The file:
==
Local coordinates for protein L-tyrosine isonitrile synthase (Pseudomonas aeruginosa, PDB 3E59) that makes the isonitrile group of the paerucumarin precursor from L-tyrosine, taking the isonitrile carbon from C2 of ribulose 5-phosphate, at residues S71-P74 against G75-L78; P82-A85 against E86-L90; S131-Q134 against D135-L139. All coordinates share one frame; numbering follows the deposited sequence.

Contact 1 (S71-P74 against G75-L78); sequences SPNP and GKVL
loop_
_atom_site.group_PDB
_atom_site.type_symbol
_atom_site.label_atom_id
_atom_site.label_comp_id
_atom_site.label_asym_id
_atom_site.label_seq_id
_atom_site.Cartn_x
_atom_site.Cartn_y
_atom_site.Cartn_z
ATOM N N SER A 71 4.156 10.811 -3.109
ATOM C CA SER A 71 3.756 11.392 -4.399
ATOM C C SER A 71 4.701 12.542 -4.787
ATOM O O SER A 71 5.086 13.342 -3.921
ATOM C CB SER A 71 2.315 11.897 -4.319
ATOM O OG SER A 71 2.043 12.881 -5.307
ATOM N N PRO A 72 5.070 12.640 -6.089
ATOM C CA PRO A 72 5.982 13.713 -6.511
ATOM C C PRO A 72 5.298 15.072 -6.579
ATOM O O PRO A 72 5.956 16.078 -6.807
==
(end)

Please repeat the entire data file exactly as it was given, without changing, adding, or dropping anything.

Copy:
Local coordinates for protein L-tyrosine isonitrile synthase (Pseudomonas aeruginosa, PDB 3E59) that makes the isonitrile group of the paerucumarin precursor from L-tyrosine, taking the isonitrile carbon from C2 of ribulose 5-phosphate, at residues S71-P74 against G75-L78; P82-A85 against E86-L90; S131-Q134 against D135-L139. All coordinates share one frame; numbering follows the deposited sequence.

Contact 1 (S71-P74 against G75-L78); sequences SPNP and GKVL
loop_
_atom_site.group_PDB
_atom_site.type_symbol
_atom_site.label_atom_id
_atom_site.label_comp_id
_atom_site.label_asym_id
_atom_site.label_seq_id
_atom_site.Cartn_x
_atom_site.Cartn_y
_atom_site.Cartn_z
ATOM N N SER A 71 4.156 10.811 -3.109
ATOM C CA SER A 71 3.756 11.392 -4.399
ATOM C C SER A 71 4.701 12.542 -4.787
ATOM O O SER A 71 5.086 13.342 -3.921
ATOM C CB SER A 71 2.315 11.897 -4.319
ATOM O OG SER A 71 2.043 12.881 -5.307
ATOM N N PRO A 72 5.070 12.640 -6.089
ATOM C CA PRO A 72 5.982 13.713 -6.511
ATOM C C PRO A 72 5.298 15.072 -6.579
ATOM O O PRO A 72 5.956 16.078 -6.807